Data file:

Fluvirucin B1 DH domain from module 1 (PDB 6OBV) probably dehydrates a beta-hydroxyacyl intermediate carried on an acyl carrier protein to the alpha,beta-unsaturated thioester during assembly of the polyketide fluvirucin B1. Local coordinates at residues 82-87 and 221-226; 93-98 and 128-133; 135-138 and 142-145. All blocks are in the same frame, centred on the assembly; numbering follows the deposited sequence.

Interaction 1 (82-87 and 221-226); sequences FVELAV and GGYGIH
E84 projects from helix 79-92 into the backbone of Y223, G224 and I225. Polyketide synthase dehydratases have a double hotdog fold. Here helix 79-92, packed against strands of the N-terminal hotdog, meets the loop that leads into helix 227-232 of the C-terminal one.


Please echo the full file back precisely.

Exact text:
Fluvirucin B1 DH domain from module 1 (PDB 6OBV) probably dehydrates a beta-hydroxyacyl intermediate carried on an acyl carrier protein to the alpha,beta-unsaturated thioester during assembly of the polyketide fluvirucin B1. Local coordinates at residues 82-87 and 221-226; 93-98 and 128-133; 135-138 and 142-145. All blocks are in the same frame, centred on the assembly; numbering follows the deposited sequence.

Interaction 1 (82-87 and 221-226); sequences FVELAV and GGYGIH
E84 projects from helix 79-92 into the backbone of Y223, G224 and I225. Polyketide synthase dehydratases have a double hotdog fold. Here helix 79-92, packed against strands of the N-terminal hotdog, meets the loop that leads into helix 227-232 of the C-terminal one.